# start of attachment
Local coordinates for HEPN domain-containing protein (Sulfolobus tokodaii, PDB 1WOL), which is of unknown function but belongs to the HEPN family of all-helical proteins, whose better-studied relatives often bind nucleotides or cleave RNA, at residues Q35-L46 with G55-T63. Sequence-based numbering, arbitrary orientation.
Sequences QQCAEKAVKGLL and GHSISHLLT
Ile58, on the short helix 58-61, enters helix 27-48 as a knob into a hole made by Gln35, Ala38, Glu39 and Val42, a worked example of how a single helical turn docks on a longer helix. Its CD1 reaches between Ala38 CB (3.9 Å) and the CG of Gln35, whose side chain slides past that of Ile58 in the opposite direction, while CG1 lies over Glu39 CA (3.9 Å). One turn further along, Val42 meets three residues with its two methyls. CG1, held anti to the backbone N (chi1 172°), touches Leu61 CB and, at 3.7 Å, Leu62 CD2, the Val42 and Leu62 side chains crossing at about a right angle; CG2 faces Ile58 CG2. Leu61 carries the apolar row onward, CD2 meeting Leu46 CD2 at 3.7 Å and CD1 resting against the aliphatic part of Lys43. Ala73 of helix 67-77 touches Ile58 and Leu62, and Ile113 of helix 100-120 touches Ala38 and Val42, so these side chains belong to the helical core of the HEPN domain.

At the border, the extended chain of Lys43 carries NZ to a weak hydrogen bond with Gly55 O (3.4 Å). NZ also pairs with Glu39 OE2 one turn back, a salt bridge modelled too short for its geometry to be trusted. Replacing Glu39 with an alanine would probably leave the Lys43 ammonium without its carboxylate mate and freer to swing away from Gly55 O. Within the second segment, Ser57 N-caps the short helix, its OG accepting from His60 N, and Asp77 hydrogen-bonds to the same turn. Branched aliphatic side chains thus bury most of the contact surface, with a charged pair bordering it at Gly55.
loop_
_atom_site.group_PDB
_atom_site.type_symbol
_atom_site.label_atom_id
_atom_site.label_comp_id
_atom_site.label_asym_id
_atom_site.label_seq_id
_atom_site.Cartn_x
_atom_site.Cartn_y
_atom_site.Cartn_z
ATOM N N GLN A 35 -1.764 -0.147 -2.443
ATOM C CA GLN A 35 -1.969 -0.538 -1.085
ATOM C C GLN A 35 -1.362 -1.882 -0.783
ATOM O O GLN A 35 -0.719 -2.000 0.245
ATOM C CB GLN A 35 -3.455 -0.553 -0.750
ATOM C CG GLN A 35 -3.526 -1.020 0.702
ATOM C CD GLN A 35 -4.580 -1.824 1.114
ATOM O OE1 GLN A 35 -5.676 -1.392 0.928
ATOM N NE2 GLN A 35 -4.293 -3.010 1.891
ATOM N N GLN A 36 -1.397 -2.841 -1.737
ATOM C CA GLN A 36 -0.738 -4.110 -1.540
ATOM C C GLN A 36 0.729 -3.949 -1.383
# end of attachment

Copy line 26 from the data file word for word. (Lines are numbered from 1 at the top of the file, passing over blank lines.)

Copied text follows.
ATOM C C GLN A 36 0.729 -3.949 -1.383